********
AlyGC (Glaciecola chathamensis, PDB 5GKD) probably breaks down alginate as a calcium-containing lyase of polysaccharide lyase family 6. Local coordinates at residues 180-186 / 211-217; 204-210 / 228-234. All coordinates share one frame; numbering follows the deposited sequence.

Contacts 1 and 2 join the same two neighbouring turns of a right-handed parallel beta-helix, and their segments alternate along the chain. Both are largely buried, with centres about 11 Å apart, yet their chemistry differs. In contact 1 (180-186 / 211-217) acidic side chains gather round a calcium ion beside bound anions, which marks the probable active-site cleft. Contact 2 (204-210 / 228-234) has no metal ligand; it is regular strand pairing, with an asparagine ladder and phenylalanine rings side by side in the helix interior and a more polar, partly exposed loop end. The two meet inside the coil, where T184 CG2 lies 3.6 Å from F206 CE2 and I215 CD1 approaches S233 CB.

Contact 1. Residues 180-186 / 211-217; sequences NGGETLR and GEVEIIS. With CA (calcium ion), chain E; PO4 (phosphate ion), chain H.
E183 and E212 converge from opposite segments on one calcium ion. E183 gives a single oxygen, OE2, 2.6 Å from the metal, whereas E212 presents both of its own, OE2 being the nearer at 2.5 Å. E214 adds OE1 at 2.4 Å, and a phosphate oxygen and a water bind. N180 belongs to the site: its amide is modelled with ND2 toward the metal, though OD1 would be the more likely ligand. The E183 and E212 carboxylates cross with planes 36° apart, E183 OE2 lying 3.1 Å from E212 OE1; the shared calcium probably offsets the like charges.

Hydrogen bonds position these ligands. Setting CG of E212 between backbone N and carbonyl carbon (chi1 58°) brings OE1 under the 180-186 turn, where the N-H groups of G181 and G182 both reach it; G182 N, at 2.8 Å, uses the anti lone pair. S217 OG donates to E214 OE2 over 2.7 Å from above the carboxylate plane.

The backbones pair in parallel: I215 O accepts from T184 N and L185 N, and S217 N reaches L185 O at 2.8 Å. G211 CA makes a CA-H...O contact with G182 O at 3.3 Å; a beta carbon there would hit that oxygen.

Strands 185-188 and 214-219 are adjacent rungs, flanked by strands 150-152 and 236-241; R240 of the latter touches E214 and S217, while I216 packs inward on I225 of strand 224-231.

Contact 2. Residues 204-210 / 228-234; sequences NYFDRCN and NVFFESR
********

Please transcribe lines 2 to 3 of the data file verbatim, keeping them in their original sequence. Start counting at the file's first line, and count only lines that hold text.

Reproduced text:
Contacts 1 and 2 join the same two neighbouring turns of a right-handed parallel beta-helix, and their segments alternate along the chain. Both are largely buried, with centres about 11 Å apart, yet their chemistry differs. In contact 1 (180-186 / 211-217) acidic side chains gather round a calcium ion beside bound anions, which marks the probable active-site cleft. Contact 2 (204-210 / 228-234) has no metal ligand; it is regular strand pairing, with an asparagine ladder and phenylalanine rings side by side in the helix interior and a more polar, partly exposed loop end. The two meet inside the coil, where T184 CG2 lies 3.6 Å from F206 CE2 and I215 CD1 approaches S233 CB.

Contact 1. Residues 180-186 / 211-217; sequences NGGETLR and GEVEIIS. With CA (calcium ion), chain E; PO4 (phosphate ion), chain H.